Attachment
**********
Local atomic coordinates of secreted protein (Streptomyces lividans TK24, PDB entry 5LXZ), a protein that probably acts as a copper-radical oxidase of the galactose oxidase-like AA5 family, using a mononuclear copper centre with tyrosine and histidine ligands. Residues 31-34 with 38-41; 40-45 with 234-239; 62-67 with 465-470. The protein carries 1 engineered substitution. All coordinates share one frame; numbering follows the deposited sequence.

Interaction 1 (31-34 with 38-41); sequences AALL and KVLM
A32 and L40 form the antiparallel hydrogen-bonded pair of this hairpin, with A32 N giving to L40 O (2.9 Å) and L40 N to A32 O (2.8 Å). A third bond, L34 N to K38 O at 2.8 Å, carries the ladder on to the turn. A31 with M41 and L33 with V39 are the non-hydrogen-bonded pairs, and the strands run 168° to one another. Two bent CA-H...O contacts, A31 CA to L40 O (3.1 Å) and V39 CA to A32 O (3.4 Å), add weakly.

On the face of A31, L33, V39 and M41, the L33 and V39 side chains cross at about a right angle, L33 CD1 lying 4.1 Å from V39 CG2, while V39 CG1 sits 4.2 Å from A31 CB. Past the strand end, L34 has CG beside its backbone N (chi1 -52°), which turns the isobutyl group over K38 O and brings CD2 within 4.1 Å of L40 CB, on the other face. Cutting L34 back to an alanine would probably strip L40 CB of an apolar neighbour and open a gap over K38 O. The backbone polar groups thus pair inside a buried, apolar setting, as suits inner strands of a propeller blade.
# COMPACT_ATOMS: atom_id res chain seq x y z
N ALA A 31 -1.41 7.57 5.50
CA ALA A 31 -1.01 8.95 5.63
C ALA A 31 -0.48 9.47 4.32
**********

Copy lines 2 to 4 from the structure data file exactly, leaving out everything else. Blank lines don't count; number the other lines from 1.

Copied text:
Interaction 1 (31-34 with 38-41); sequences AALL and KVLM
A32 and L40 form the antiparallel hydrogen-bonded pair of this hairpin, with A32 N giving to L40 O (2.9 Å) and L40 N to A32 O (2.8 Å). A third bond, L34 N to K38 O at 2.8 Å, carries the ladder on to the turn. A31 with M41 and L33 with V39 are the non-hydrogen-bonded pairs, and the strands run 168° to one another. Two bent CA-H...O contacts, A31 CA to L40 O (3.1 Å) and V39 CA to A32 O (3.4 Å), add weakly.

On the face of A31, L33, V39 and M41, the L33 and V39 side chains cross at about a right angle, L33 CD1 lying 4.1 Å from V39 CG2, while V39 CG1 sits 4.2 Å from A31 CB. Past the strand end, L34 has CG beside its backbone N (chi1 -52°), which turns the isobutyl group over K38 O and brings CD2 within 4.1 Å of L40 CB, on the other face. Cutting L34 back to an alanine would probably strip L40 CB of an apolar neighbour and open a gap over K38 O. The backbone polar groups thus pair inside a buried, apolar setting, as suits inner strands of a propeller blade.